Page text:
I shared some of these thoughts with him in our most recent session, and, while he was clearly listening (he was actually keeping a closer eye on me this past session than he has been doing of late) I didn’t get the impression that I’d quite gotten to the heart of the problem.  


As I played music with him, reflecting on the situation (because I really do find that I can think more clearly when I’m using the music), I suddenly found a question in my mind...”Is it possible that the real issue for him is his failing body?”  This particular man has always been an active and very independent person.  He propels himself in his wheelchair, he moves to what is of importance to him, and he is one hell of a determined guy.  In recent years though, he has struggled with a lot of health issues- sometimes serious enough to force him to be inactive for long periods of time.  His physical strength has decreased, and he’s not as agile as he used to be, and sometimes I wonder if he is experiencing pain.  Perhaps the real failure here has been his declining physical health?


So, I asked him if he was struggling with strong feelings about the state of his changed body and physical abilities.  He looked at me.  As we sat quietly together I felt a deep sadness descend over us.  It was the kind of sadness that always makes me want to do something, and fast.  I didn’t though.  I just sat with him, because it seemed to me that he needed some time (and maybe my quiet company) to experience his grief over this loss.    

Saturday, October 6, 2007

Silence is golden


A few of my clients often refuse to allow there to be music in their sessions.  They don’t usually play any of the instruments, and their vocalizations are sporadic.  When I start to play they either physically intervene (taking my hands off the piano or pushing the guitar off my lap) or they find ways to make sure the process of the music is stopped.  I suppose I could spend time worrying about this (okay, the truth is that sometimes I do worry about it), but I’m starting to figure that it really is all “grist for the mill,” as Janice, my clinical supervisor, has told me over and over again.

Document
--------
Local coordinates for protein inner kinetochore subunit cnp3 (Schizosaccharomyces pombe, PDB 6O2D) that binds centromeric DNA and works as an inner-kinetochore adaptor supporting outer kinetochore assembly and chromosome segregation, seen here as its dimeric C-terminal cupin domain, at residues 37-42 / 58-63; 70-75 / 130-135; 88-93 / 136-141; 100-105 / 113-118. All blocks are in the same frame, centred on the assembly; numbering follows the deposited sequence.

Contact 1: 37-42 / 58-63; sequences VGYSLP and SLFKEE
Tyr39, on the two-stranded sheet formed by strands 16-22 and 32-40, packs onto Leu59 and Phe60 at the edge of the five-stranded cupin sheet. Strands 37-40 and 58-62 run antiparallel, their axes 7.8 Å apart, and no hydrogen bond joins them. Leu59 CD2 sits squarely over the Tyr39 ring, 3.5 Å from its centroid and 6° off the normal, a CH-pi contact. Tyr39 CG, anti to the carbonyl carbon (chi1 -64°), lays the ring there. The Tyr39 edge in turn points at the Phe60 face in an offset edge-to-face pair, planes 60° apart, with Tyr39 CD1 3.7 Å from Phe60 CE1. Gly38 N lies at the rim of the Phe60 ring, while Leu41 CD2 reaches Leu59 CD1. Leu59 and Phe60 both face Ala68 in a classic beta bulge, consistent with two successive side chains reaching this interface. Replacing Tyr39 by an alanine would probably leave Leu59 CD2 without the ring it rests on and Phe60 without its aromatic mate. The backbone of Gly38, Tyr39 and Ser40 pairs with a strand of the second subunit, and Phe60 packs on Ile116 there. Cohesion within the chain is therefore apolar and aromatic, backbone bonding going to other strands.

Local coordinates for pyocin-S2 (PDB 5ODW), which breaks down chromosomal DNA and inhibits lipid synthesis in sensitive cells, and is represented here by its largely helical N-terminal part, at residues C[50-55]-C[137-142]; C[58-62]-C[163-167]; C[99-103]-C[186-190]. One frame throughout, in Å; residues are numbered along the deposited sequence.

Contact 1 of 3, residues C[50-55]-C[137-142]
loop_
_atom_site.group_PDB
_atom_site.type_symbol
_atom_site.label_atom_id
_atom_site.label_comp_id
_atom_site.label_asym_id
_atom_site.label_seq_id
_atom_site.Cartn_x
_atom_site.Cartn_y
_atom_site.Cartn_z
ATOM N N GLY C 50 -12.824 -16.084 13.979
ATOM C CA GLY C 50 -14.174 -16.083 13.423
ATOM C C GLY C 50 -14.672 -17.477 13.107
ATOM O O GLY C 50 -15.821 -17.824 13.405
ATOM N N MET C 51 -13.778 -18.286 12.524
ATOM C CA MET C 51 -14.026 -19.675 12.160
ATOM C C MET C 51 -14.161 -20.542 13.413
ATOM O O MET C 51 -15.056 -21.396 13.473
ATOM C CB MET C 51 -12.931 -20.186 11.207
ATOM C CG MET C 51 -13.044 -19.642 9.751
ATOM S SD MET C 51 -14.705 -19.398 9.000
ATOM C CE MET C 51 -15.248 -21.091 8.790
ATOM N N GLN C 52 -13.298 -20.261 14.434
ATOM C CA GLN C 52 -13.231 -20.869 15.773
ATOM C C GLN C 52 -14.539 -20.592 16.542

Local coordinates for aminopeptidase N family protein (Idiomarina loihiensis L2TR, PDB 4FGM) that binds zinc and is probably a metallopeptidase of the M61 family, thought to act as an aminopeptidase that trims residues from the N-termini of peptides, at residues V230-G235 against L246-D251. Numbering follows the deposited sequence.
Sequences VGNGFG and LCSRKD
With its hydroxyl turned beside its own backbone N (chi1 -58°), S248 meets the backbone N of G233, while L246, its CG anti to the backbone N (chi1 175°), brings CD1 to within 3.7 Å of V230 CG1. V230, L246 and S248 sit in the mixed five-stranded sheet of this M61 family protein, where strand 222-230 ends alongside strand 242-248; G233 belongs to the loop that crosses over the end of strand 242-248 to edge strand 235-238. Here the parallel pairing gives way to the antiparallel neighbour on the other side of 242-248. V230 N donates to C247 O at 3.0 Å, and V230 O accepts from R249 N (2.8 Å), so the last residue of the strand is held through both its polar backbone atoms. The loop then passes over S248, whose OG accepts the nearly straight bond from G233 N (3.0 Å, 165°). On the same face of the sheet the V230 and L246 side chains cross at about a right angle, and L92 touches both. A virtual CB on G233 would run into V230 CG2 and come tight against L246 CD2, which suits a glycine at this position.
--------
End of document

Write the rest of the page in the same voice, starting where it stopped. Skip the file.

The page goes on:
One of the men I work with is very sensitive to sound (I mean VERY sensitive to sound).  The cottage where he lives is loud most of the time, to say the least.  The ceilings are high, and a large room is subdivided into four group areas, each equipped with various stereo components, televisions, and extremely powerful speakers (or so it seems).  And it is highly unusual for me to be in there and not hear four different sets of sounds coming from four different areas, all echoing off of the walls.  There are no carpets or other sound-absorbing devices, so the sounds are quite “live”.  I have often wondered if my client has grown to hate music with a passion after enduring that kind of intense non-stop noise all day long.  I wouldn’t blame him if he did.  I’d probably feel that way myself.